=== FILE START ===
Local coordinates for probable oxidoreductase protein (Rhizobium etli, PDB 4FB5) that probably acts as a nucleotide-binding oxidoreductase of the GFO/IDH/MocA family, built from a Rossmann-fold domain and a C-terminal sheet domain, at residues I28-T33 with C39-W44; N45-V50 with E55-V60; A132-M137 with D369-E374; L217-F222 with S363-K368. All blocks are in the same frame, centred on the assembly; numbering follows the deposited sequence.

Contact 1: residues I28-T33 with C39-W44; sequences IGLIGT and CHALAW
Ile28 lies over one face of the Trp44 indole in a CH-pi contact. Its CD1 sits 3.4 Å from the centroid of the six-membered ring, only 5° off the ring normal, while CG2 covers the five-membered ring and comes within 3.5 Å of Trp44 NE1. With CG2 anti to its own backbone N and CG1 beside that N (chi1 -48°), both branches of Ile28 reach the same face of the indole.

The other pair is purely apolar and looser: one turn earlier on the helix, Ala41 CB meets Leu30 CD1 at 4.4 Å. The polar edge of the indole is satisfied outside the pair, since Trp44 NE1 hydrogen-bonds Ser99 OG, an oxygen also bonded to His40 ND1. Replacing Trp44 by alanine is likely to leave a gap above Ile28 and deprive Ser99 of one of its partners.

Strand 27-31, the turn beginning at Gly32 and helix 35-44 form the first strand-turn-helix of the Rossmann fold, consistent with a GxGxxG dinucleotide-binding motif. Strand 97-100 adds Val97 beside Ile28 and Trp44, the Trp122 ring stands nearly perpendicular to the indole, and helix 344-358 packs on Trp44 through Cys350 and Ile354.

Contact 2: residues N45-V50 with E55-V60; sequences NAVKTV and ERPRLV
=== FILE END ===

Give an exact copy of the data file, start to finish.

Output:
Local coordinates for probable oxidoreductase protein (Rhizobium etli, PDB 4FB5) that probably acts as a nucleotide-binding oxidoreductase of the GFO/IDH/MocA family, built from a Rossmann-fold domain and a C-terminal sheet domain, at residues I28-T33 with C39-W44; N45-V50 with E55-V60; A132-M137 with D369-E374; L217-F222 with S363-K368. All blocks are in the same frame, centred on the assembly; numbering follows the deposited sequence.

Contact 1: residues I28-T33 with C39-W44; sequences IGLIGT and CHALAW
Ile28 lies over one face of the Trp44 indole in a CH-pi contact. Its CD1 sits 3.4 Å from the centroid of the six-membered ring, only 5° off the ring normal, while CG2 covers the five-membered ring and comes within 3.5 Å of Trp44 NE1. With CG2 anti to its own backbone N and CG1 beside that N (chi1 -48°), both branches of Ile28 reach the same face of the indole.

The other pair is purely apolar and looser: one turn earlier on the helix, Ala41 CB meets Leu30 CD1 at 4.4 Å. The polar edge of the indole is satisfied outside the pair, since Trp44 NE1 hydrogen-bonds Ser99 OG, an oxygen also bonded to His40 ND1. Replacing Trp44 by alanine is likely to leave a gap above Ile28 and deprive Ser99 of one of its partners.

Strand 27-31, the turn beginning at Gly32 and helix 35-44 form the first strand-turn-helix of the Rossmann fold, consistent with a GxGxxG dinucleotide-binding motif. Strand 97-100 adds Val97 beside Ile28 and Trp44, the Trp122 ring stands nearly perpendicular to the indole, and helix 344-358 packs on Trp44 through Cys350 and Ile354.

Contact 2: residues N45-V50 with E55-V60; sequences NAVKTV and ERPRLV